The S&P 500 Index finished the quarter with a total return of -0.76% while the Dow Jones Industrial Average lost -1.96%. The Nasdaq Composite finished in the green with a return of 2.59% for the quarter. Nine of the eleven sectors in the S&P 500 posted negative returns during the period. Telecommunication and Consumer Staples were the biggest losers with returns of -7.48% and -7.12%, respectively. Small-cap stocks outperformed mid-cap stocks, which beat large-cap names but all were in the red. Specifically, the Russell 2000 Index’s -0.08% loss did better than Russell mid-cap Index and the Russell 1000 Index which posted losses of -0.46% and -0.69%, respectively for the quarter. Growth stocks beat their value counterparts, as the Russell 1000 Growth Index rose 1.41% compared to the -2.83% loss of the Russell 1000 Value Index over the same period. Stocks marginally outperformed bonds, with the Barclays Aggregate underperforming most equity benchmarks, with a -1.46% loss. Long-dated US Treasuries underperformed, with the Barclays Long-Term Treasury Index declining -3.36%. The US Dollar Index declined -2.3% for the quarter while oil and gold rose 7.5% and 0.7%, respectively.
The year started off with the best January performance since 1997, but reversed quickly with pundits attributing the selloff to inflationary fears sparked by a strong January jobs report and higher rates. The Trump Administration continued to shake up trade policy by implementing steel and aluminum tariffs in March, while also announcing its plan for new tariffs on up to $60B in Chinese imports. In retaliation to the steel tariffs, China has announced tariffs as high as 25 percent on imports of 128 American-made products, increasing fears of an impending trade war. President Trump surprised the nation by agreeing to meet with North Korean leader Kim Jong Un, but there are no confirmed details. Russian President Vladimir Putin won reelection, while the Italian elections resulted in a “hung parliament” with no particular party attaining the majority of votes. German Chancellor Angela Merkel finally reached a deal to form a coalition with the Social Democrats. The White House continued to be under pressure from scandals related to Russian meddling in the elections, the President’s personal affairs, as well as large departures from both firings and resignations. Jerome Powell took over as the new Fed Chairman in February and raised the benchmark interest rate at the March meeting by 0.25% to a range of 1.5% to 1.75% while the ECB has left interest rates unchanged so far this year.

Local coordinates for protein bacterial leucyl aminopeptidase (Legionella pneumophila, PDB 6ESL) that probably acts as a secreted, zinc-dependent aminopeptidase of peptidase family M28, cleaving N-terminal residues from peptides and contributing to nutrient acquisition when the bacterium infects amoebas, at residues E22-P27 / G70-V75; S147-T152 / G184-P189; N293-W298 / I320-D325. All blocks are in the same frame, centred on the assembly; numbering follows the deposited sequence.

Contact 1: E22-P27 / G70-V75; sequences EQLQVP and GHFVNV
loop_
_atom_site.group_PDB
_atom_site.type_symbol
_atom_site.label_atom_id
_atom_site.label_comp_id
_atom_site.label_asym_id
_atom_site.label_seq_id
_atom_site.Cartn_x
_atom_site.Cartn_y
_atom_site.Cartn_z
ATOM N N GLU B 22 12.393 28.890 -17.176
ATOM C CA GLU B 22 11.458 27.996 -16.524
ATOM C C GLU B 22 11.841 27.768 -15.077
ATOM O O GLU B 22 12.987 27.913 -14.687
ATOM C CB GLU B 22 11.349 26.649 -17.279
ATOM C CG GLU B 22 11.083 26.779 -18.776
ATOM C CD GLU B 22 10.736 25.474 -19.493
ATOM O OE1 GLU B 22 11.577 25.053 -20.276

The views expressed in this commentary reflect those of Miller Value Partners analysts as of the date of the commentary. Any views are subject to change at any time based on market or other conditions, and Miller Value Partners disclaims any responsibility to update such views. The information presented should not be considered a recommendation to purchase or sell any security and should not be relied upon as investment advice. It should not be assumed that any purchase or sale decisions will be profitable or will equal the performance of any security mentioned. Past performance is no guarantee of future results.
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